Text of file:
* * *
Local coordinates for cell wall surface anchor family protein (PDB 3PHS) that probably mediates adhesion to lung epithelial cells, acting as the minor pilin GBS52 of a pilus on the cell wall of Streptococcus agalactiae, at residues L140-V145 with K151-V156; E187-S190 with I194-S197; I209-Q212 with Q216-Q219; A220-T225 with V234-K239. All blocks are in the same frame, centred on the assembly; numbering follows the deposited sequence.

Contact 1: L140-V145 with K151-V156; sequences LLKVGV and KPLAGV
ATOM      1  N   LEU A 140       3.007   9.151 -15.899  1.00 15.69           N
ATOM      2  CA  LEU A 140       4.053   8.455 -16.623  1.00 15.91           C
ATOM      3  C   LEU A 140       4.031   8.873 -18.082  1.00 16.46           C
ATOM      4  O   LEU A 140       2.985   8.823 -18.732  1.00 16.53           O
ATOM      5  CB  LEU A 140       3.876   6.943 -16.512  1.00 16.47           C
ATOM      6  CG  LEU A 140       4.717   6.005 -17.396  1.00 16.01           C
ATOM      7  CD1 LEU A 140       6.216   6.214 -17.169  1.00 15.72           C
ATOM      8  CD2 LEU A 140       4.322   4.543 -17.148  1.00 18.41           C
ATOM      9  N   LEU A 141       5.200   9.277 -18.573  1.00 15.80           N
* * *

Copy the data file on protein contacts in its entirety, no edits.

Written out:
Local coordinates for cell wall surface anchor family protein (PDB 3PHS) that probably mediates adhesion to lung epithelial cells, acting as the minor pilin GBS52 of a pilus on the cell wall of Streptococcus agalactiae, at residues L140-V145 with K151-V156; E187-S190 with I194-S197; I209-Q212 with Q216-Q219; A220-T225 with V234-K239. All blocks are in the same frame, centred on the assembly; numbering follows the deposited sequence.

Contact 1: L140-V145 with K151-V156; sequences LLKVGV and KPLAGV
ATOM      1  N   LEU A 140       3.007   9.151 -15.899  1.00 15.69           N
ATOM      2  CA  LEU A 140       4.053   8.455 -16.623  1.00 15.91           C
ATOM      3  C   LEU A 140       4.031   8.873 -18.082  1.00 16.46           C
ATOM      4  O   LEU A 140       2.985   8.823 -18.732  1.00 16.53           O
ATOM      5  CB  LEU A 140       3.876   6.943 -16.512  1.00 16.47           C
ATOM      6  CG  LEU A 140       4.717   6.005 -17.396  1.00 16.01           C
ATOM      7  CD1 LEU A 140       6.216   6.214 -17.169  1.00 15.72           C
ATOM      8  CD2 LEU A 140       4.322   4.543 -17.148  1.00 18.41           C
ATOM      9  N   LEU A 141       5.200   9.277 -18.573  1.00 15.80           N